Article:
Christie Administration Recognizes National Hospice and Palliative Care Month
To recognize National Hospice and Palliative Care Month, New Jersey Health Commissioner Mary E. O'Dowd will take part in events to highlight New Jersey palliative care and hospice services to patients and their loved ones.
On November 13, Commissioner O'Dowd will take part in a Palliative Care Symposium at Cooper Medical School of Rowan University. Commissioner O'Dowd will be part of a panel discussion moderated by Dr. Paul Katz, Dean, Cooper Medical School of Rowan University. Other panelists include: Mark Angelo, MD, Head, Division of Palliative Care, Cooper University Health Care; Stephen Goldfine, MD, Chief Medical Officer, Samaritan Healthcare & Hospice; Barbara Sproge, MSN, RN, OCN, CHPN, Cooper University Health Care; and Kava Schafer, M.Div, MA; Chaplain / Spiritual Provider, University of Pennsylvania Health System.
On November 15, Commissioner O'Dowd will deliver remarks at the Hackensack University Medical Center's Celebrating Season of Life Palliative Care Conference. Celebrating the Seasons of Life is a one-day conference targeted to health care providers who work with patients and families during a chronic or serious illness. The conference will cover topics that include the philosophy of palliative care and addressing when to consult palliative care services.
"New Jersey's hospice and palliative care programs deliver compassionate, supportive care to patients with serious illnesses as well as their families," said Commissioner O'Dowd. "The best way to ensure that dignity and autonomy are honored is by regularly sharing your wishes about palliative and end-of-life medical treatment with your family and primary care provider so that these issues are not confronted for the first time during a medical crisis."
Palliative care is care given to improve the quality of life of patients who have a serious or life-threatening disease, such as cancer. The goal of palliative care is to prevent or treat, as early as possible, the symptoms and side effects of the disease and its treatment. Hospice programs provide palliative services to terminally ill patients in the home or at a health care facility, including medical, nursing, social work and volunteer and counseling services. Hospices provide pain management, symptom control, psychosocial support, and spiritual care to patients and their families when a cure is not possible.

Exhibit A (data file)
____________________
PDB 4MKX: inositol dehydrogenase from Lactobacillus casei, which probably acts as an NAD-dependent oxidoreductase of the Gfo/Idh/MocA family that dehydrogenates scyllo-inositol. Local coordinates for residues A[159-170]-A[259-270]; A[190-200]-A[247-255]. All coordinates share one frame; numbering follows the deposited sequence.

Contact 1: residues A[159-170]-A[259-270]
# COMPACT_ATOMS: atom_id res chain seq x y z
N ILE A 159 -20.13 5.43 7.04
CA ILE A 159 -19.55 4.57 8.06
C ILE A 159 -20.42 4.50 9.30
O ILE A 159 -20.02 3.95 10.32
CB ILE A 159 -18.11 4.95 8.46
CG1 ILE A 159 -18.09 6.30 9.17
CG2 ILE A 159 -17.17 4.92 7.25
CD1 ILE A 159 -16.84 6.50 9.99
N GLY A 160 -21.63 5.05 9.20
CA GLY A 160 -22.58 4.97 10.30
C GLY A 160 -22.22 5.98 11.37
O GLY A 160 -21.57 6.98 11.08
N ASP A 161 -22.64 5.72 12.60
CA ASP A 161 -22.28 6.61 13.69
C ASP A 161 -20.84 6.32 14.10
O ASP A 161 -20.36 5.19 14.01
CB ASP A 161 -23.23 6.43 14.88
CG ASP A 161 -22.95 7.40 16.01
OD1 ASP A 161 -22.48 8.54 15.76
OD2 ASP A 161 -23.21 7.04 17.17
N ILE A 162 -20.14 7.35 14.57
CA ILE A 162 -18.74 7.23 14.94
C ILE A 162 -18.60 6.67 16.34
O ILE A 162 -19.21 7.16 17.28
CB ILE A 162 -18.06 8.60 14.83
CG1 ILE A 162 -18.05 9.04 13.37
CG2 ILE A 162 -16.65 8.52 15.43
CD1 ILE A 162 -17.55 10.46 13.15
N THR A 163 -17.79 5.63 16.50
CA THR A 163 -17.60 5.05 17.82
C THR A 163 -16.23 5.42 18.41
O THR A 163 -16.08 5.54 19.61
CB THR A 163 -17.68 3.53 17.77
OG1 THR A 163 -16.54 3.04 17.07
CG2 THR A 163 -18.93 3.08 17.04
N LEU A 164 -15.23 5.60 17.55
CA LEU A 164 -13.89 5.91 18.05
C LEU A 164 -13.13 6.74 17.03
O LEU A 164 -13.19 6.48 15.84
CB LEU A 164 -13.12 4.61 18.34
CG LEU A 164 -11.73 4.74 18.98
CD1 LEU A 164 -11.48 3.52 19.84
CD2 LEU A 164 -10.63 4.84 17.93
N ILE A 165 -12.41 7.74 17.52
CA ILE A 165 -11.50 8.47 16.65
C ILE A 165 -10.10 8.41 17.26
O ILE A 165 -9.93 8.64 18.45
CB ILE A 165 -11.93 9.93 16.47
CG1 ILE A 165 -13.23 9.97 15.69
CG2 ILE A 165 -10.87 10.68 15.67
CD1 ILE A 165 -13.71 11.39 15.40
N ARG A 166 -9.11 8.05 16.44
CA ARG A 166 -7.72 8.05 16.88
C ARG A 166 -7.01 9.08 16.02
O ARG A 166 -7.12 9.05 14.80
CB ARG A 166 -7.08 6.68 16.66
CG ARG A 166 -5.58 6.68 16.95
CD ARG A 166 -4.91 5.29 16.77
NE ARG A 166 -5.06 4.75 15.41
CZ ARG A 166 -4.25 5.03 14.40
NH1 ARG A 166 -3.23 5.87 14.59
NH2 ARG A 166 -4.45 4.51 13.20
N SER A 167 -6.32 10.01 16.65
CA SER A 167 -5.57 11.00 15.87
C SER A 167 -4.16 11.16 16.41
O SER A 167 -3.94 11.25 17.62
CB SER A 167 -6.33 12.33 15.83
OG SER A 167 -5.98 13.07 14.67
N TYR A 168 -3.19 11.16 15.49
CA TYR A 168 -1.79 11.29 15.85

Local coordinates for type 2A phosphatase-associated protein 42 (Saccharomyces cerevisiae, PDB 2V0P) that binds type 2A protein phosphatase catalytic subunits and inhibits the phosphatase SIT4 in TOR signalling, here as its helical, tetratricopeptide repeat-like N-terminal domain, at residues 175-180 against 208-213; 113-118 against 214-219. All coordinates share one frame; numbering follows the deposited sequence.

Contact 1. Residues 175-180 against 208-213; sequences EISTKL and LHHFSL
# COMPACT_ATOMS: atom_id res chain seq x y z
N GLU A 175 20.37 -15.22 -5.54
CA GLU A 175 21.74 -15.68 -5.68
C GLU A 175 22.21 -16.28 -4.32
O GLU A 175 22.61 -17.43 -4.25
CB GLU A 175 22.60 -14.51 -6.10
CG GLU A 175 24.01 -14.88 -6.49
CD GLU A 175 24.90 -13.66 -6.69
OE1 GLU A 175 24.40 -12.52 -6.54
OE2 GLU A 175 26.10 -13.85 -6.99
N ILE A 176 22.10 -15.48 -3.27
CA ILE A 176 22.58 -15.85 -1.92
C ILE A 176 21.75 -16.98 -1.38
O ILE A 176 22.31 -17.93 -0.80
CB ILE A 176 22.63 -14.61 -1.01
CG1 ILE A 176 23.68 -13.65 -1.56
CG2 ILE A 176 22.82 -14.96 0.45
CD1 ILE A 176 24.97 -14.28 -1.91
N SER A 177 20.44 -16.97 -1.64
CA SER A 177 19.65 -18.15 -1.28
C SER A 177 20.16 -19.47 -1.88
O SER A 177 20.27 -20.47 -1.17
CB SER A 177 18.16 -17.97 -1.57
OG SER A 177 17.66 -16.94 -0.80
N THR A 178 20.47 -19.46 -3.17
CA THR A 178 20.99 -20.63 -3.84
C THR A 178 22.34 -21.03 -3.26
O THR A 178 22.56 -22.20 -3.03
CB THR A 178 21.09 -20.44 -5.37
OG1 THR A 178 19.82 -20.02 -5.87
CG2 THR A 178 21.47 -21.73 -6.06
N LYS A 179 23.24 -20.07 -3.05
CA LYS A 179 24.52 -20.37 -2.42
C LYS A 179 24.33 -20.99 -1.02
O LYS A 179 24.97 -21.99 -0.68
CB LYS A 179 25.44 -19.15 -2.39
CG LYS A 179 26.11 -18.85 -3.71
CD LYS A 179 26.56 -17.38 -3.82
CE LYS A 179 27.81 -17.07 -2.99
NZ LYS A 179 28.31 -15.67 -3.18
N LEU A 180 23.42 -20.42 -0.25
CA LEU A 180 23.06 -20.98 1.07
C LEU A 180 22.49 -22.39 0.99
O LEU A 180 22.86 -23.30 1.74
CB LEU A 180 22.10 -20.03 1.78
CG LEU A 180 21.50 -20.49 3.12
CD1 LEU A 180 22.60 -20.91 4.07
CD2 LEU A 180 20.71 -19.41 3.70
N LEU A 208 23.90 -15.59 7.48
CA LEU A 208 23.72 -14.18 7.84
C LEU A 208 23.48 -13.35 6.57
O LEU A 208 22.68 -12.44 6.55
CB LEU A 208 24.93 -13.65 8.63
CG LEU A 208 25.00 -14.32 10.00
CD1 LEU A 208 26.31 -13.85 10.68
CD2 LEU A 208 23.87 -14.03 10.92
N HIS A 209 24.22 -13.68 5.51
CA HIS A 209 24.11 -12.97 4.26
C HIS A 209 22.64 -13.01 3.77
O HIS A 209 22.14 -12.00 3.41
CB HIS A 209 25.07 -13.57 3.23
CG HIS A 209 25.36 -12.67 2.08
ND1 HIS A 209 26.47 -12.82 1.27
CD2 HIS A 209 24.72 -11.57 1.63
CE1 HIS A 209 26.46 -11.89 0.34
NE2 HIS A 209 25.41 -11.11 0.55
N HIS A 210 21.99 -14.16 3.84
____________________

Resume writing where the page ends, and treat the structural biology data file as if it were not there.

The Department's web site at www.nj.gov/health/advancedirective, includes advance directive forms, educational materials, toolkits for completing an advance directive and links to web sites with additional information on hospice and palliative care.
The New Jersey Department of Health and New Jersey Hospital Association have developed POLST - Practitioner Orders for Life-Sustaining Treatment - a statewide program to empower individuals to make decisions regarding their medical care at the end of life. Governor Chris Christie signed New Jersey's POLST law in December 2011, and the POLST form was unveiled in February. The POLST form is designed to be completed jointly by an individual and a physician or advance practice nurse, detailing the individual's goals of care and medical preferences. To learn more about POLST, please visit http://nj.gov/health/advancedirective/polst.shtml.
National Hospice and Palliative Care Month is sponsored by the National Hospice and Palliative Care Organization (NHPCO) a nonprofit organization representing hospice and palliative care programs and professionals in the United States. The organization is committed to improving end-of-life care and expanding access to hospice care with the goal of profoundly enhancing the quality of life for people dying in America and their loved ones.
Medicare and Medicaid, as well as most private insurers, cover hospice services. For a complete listing of licensed hospice programs in New Jersey, go to www.state.nj.us/health/healthfacilities/search.shtml.